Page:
Senate Majority Leader Mitch McConnell said Tuesday that the Senate would "withhold" consent of President Obama's Supreme Court nomination, the most definitive statement he's made yet about whether the GOP-led Senate will take up Obama's nominee.

Speaking on the Senate floor, McConnell said the president who succeeds Obama should choose the nominee to replace Associate Justice Antonin Scalia, who died earlier this month.

"Presidents have the right to nominate just as the Senate has its constitutional right to provide or withhold consent," McConnell said. "In this case, the Senate will withhold it."

McConnell said the Senate has not taken up a Supreme Court nominee in the final year of a president's term in 80 years. He said the voters, not a "lame duck" president, should make the decision in who they choose as president.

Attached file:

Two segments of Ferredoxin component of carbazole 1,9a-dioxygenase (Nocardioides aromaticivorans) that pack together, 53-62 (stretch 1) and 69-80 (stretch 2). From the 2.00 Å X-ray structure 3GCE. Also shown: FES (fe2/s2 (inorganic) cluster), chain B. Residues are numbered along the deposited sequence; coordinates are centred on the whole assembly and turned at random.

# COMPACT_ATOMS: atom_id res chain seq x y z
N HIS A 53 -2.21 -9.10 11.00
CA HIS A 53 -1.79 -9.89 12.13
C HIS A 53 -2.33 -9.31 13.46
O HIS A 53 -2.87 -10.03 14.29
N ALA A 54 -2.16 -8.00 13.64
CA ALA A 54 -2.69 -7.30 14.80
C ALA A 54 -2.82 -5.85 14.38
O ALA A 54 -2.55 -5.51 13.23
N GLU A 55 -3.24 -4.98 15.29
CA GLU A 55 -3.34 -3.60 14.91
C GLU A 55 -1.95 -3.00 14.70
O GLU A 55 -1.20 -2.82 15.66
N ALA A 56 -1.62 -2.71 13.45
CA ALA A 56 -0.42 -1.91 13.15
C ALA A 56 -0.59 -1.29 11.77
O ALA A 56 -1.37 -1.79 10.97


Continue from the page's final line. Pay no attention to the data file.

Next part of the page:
He also cited the words of Sen. Chuck Schumer, D-N.Y., and Vice President Joe Biden, who in the past have said they opposed confirming nominations of outgoing presidents.

Minority Leader Harry Reid, D-Nev., followed McConnell onto the floor to criticize his stance on the nominee, who has yet to be chosen by Obama.

Reid said there is plenty of time for the Senate to consider a nominee and called it "an extremist approach propagated by the likes of Donald Trump and Ted Cruz."